“People who are purchasing the output of this solar farm will share proportionately with the other ones and be able to reduce their power bill that way,” Burrow said.

The idea makes sense not only for the customers who are asking for it, Burrow said, but also from a business standpoint. Solar units are generating the most power on hot, sunny days, when the company’s power grid is stressed. Adding solar to the company’s portfolio – especially as Congress considers regulations on energy produced by coal – makes sense.

“With the pressure on coal, there’s going to be an upward pressure on utility rates,” Burrow said. “It’s really hard to pencil out solar now. Even though it’s come down substantially when you compare it with coal, in two to five years you’re going to see solar might end up being very competitive, if not cheaper than coal.”

How to cut monthly energy expenses was high on Nick Hofmeister’s priority list four years ago. The McCordsville resident and NineStar customer decided to install 24 solar panels on his roof in 2010.

“Our electricity bill had gone from $73 a month to $153 a month in a matter of years, and nothing that we did had changed much as far as appliances and the way we lived or anything else,” Hofmeister said. “Just the rates going up and the user fees going up.”

The panels were installed on the back side of his house, and he worked with NineStar Connect on net metering so he could see his bill go down drastically.

At a net cost of $17,500 (he received some tax credits), Hofmeister figured it would take 11 years to get a return on his investment. But he has no regrets.

“It’s kind of cool. Sometimes I’ll have $106 a month, and that was during a really heavy air conditioning month. The lowest bill I’ll have is $15.”

It was the construction of a new residential home that got Greenfield Power & Light officials to think about net metering. Fruth said a home is being built that will be solar-powered, and the ordinance would allow the home to be credited for its energy. The ordinance also lists wind, biomass, geothermal and hydroelectric power, but Fruth said solar is the most likely to be seen in the near future.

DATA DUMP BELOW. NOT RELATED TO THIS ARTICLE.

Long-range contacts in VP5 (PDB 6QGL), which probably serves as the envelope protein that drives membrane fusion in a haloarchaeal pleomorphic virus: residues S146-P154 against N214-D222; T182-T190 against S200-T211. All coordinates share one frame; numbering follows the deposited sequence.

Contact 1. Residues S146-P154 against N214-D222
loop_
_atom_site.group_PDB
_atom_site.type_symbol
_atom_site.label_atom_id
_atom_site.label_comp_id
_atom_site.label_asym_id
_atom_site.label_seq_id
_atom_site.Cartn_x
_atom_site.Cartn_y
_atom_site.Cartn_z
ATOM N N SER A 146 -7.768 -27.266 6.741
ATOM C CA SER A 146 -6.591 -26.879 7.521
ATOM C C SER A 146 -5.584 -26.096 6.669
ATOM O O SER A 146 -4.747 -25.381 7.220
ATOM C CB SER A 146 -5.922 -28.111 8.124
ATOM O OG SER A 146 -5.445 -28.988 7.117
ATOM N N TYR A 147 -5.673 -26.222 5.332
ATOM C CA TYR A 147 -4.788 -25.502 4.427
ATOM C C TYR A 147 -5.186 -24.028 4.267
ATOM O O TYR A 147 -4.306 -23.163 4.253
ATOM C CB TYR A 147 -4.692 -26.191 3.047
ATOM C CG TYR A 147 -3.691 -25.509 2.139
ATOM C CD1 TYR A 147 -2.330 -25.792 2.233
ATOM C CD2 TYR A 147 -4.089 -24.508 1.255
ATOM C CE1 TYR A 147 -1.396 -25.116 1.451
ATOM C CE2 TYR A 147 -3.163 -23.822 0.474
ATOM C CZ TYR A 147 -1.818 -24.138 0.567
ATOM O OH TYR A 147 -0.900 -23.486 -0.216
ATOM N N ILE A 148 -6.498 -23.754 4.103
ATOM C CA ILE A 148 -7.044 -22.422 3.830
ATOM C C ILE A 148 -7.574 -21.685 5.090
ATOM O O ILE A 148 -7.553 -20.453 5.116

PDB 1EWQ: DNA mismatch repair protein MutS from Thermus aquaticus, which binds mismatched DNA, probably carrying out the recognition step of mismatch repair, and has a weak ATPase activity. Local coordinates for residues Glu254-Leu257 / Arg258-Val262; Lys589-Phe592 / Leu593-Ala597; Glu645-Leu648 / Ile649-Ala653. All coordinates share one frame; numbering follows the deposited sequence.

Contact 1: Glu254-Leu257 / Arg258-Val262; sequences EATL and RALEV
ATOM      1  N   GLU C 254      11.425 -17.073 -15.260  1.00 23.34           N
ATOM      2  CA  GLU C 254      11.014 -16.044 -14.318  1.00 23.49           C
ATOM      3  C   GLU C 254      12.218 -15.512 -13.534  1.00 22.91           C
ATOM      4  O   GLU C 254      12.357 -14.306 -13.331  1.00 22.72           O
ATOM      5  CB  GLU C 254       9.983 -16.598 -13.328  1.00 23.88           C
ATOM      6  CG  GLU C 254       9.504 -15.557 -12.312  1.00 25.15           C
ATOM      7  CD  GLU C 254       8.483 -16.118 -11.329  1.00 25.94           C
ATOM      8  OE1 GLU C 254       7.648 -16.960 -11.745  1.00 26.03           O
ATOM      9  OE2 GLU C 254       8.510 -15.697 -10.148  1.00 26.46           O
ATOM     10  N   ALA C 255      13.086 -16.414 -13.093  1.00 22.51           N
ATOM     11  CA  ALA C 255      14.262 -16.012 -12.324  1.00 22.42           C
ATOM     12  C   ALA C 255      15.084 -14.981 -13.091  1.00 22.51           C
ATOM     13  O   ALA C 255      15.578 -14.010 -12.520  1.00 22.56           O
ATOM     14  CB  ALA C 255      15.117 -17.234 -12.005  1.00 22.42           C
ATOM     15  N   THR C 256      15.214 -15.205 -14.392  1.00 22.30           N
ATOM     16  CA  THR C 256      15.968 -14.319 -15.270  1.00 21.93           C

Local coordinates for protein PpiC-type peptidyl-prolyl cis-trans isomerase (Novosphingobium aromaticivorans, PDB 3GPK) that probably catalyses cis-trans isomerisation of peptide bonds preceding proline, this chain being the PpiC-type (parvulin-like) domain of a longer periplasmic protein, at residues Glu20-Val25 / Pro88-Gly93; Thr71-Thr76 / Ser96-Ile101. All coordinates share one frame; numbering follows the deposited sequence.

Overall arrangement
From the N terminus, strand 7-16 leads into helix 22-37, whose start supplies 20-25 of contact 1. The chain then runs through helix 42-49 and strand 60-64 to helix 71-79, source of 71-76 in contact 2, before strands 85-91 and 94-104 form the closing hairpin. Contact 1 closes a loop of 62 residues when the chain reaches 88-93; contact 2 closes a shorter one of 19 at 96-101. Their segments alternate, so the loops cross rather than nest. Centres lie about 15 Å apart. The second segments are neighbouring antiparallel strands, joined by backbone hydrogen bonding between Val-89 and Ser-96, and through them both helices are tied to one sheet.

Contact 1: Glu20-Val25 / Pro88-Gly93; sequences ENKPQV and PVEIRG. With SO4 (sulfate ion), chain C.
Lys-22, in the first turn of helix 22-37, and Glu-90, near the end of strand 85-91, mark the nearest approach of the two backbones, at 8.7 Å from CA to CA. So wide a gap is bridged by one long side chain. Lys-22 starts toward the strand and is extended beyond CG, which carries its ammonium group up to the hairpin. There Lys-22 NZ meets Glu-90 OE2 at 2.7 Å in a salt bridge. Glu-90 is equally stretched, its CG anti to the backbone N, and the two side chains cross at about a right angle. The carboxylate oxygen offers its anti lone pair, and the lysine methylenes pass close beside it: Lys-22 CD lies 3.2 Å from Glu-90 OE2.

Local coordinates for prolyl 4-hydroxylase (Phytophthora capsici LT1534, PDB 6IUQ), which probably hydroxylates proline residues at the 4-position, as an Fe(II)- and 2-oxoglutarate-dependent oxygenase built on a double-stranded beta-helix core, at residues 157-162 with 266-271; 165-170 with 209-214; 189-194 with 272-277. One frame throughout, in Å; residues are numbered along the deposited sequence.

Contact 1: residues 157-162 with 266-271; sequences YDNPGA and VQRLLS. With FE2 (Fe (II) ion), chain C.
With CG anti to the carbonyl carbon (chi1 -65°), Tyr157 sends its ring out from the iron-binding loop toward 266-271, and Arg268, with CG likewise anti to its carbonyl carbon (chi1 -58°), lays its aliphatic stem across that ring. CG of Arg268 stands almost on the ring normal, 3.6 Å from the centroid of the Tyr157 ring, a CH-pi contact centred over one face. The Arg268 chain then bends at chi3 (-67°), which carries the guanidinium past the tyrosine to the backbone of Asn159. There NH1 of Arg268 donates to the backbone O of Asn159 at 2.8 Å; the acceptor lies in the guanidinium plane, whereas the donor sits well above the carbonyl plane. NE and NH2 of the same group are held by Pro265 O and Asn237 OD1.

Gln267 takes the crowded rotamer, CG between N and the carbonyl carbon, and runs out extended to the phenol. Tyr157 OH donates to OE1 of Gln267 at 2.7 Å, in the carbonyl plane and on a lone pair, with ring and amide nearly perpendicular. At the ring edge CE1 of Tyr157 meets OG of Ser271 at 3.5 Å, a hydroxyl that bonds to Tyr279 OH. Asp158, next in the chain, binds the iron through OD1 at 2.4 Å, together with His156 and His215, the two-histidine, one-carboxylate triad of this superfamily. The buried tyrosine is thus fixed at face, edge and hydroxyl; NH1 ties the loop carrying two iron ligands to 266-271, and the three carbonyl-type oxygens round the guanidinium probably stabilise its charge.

The ordinance also has a limit, which would prohibit people from creating their own power plants. The ordinance does not supersede city zoning ordinances or homeowners association covenants, Fruth added.

A person who wanted net metering would have to pay for a special meter to be installed on their home.

“It allows energy to flow both directions, so it’s going to credit their energy usage back on their bill,” Fruth said. “It should decrease their total amount of billing for that month.”

Net metering is fairly rare for the 59 communities across the state that are part of the Indiana Municipal Power Agency. Greenfield is an IMPA member, and only about a dozen other communities have an ordinance in place, said Doug Buresh, senior vice president of panning and operations for IMPA.

“It’s pretty rare yet,” he said. “IMPA’s rates and members rates are very low, so it’s very difficult for someone to put in their own solar facility and economically for it to be the best thing.”

Still, Buresh said IMPA has three solar fields throughout the state to generate electricity for members. As Congress considers more regulations on coal and gas, Buresh said, retail prices of energy across the nation could go up. That’s why it’s important for the organization to also have some solar energy as part of its portfolio.

“We’re very interested to see how solar works in Indiana, and that’s why we’re pursuing it ourselves,” Buresh said.